One to One

Portage Township Schools District Newsletter

SEPTEMBER 2018

'What did you learn at school today?' Writing 'I CAN' statements and High Reliability Schools

A natural conversation-starter at the dinner table is the question "What did you learn at school today?" It's a great question; it's a way for parents to check for learning in both academic and social skills. However, parents too often receive the same response.


"What did you learn at school today?"


"Nothing."


Does this sound familiar? It sounded familiar to us with our own children, and we know that learning is taking place at school. This brought us to High Reliability Schools, a program developed by leading education researcher and innovator Robert Marzano. Becoming a High Reliability School involves meeting five performance levels:


1) Safe and collaborative culture

2) Effective teaching in every classroom

3) Guaranteed and viable curriculum

4) Standards-referenced reporting

5) Competency-based education


Many of these actions have been in place in Portage Township Schools, but the standard we will focus on now is the final: competency-based education. Our goal is for our students to understand what they are going to learn during each lesson and be able to state what they can do as a result of learning the materials.


Teachers will create and post I CAN statement while teaching their lessons. Doing so at the beginning of a lesson communicates the purpose of learning the material and shows the students exactly what they will learn as a result. Reinforcing the I CAN statement at the end of the lesson gives the students the ability to share what they have just learned.


Our current focus in becoming a High Reliability School District is "unpacking" the Indiana State Standards. While these standards are important, as they give us an outline and focus for our curriculum," the language is not student-friendly. By turning our indicators into I CAN statements, we are ensuring we meet the state standards while setting reasonable goals for our students.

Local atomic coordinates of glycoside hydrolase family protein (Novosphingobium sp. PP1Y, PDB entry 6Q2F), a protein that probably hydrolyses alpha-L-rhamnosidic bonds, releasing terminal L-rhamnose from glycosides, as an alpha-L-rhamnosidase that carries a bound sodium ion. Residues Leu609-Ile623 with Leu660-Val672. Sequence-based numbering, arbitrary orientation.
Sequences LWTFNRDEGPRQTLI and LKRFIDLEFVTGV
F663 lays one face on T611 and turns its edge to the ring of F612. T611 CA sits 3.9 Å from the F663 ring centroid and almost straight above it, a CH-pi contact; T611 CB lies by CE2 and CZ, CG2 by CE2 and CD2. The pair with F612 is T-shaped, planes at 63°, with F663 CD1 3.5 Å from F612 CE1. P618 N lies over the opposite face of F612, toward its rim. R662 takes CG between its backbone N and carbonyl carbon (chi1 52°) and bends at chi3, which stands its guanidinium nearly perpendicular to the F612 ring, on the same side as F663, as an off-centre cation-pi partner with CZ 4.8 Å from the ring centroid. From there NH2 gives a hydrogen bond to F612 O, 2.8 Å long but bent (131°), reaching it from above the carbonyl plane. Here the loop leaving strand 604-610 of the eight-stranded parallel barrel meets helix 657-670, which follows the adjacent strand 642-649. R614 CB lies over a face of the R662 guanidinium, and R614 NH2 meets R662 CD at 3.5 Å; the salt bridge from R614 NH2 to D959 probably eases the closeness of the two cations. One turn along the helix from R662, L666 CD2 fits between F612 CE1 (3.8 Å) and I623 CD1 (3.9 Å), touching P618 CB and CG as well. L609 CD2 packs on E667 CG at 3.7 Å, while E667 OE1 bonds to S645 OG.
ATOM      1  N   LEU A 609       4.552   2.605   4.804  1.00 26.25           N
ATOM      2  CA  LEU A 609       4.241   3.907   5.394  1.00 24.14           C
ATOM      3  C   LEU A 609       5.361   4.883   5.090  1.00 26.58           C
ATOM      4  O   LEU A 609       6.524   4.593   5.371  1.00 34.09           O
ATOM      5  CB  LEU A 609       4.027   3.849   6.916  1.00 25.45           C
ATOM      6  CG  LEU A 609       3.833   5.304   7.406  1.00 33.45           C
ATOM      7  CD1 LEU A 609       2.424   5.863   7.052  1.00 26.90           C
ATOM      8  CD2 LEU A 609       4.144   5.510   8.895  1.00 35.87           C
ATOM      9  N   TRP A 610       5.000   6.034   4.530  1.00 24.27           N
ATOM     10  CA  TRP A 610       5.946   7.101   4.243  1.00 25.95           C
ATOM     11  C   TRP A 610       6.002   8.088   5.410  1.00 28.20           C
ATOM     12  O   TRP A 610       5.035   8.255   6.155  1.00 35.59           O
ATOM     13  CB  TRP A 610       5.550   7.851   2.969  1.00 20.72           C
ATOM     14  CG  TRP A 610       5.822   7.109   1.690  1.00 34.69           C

Now, re-imagine that earlier scenario.


"What did you learn in school today?"


"I can tell you what makes a sand dune move!"


This is a much more productive and enjoyable conversation to have with your child. We are excited to implement this new initiative and bring these conversations to your home.

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Students 'Jump with Jill'

Central, Jones, and Aylesworth Elementary Schools hosted a worldwide interactive live show about healthy eating and living.


Jump with Jill, which is sponsored by Meijer, visited the schools the last week of August.

The program is centered around health and uses music, humor, and interactive dance moves to get kids both involved in the show and interested in healthy behavior.


The goal of the program is to get children excited about eating healthy. According to the Jump with Jill website, everyone knows to drink water and eat vegetables, “but the gap between knowledge and action is widened by the cues to unhealthy behavior that inundate us every day. Today’s generation of kids needs to develop brand loyalty to healthy habits.”


Jump with Jill hopes to not only teach healthy behaviors, but get the parents involved in eating healthy as well. Students take home a pamphlet about eating healthy in an effort to encourage the entire family to practice healthy behaviors.